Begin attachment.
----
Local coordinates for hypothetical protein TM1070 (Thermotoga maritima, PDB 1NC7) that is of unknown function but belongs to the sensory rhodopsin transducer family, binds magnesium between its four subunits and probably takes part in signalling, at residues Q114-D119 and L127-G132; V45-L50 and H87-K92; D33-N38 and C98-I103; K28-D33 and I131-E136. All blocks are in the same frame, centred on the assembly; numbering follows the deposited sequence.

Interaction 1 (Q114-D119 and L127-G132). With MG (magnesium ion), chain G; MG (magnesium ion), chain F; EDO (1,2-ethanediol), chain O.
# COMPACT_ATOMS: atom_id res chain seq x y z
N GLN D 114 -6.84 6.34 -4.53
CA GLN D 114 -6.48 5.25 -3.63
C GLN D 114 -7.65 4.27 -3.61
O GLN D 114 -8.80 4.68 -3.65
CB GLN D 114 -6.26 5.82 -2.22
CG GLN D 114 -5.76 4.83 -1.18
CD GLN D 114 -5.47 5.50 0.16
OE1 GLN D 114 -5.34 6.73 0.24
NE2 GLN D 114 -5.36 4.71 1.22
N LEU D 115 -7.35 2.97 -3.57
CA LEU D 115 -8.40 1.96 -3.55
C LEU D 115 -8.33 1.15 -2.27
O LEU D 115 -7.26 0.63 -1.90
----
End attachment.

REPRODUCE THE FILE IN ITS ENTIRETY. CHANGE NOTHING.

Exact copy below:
Local coordinates for hypothetical protein TM1070 (Thermotoga maritima, PDB 1NC7) that is of unknown function but belongs to the sensory rhodopsin transducer family, binds magnesium between its four subunits and probably takes part in signalling, at residues Q114-D119 and L127-G132; V45-L50 and H87-K92; D33-N38 and C98-I103; K28-D33 and I131-E136. All blocks are in the same frame, centred on the assembly; numbering follows the deposited sequence.

Interaction 1 (Q114-D119 and L127-G132). With MG (magnesium ion), chain G; MG (magnesium ion), chain F; EDO (1,2-ethanediol), chain O.
# COMPACT_ATOMS: atom_id res chain seq x y z
N GLN D 114 -6.84 6.34 -4.53
CA GLN D 114 -6.48 5.25 -3.63
C GLN D 114 -7.65 4.27 -3.61
O GLN D 114 -8.80 4.68 -3.65
CB GLN D 114 -6.26 5.82 -2.22
CG GLN D 114 -5.76 4.83 -1.18
CD GLN D 114 -5.47 5.50 0.16
OE1 GLN D 114 -5.34 6.73 0.24
NE2 GLN D 114 -5.36 4.71 1.22
N LEU D 115 -7.35 2.97 -3.57
CA LEU D 115 -8.40 1.96 -3.55
C LEU D 115 -8.33 1.15 -2.27
O LEU D 115 -7.26 0.63 -1.90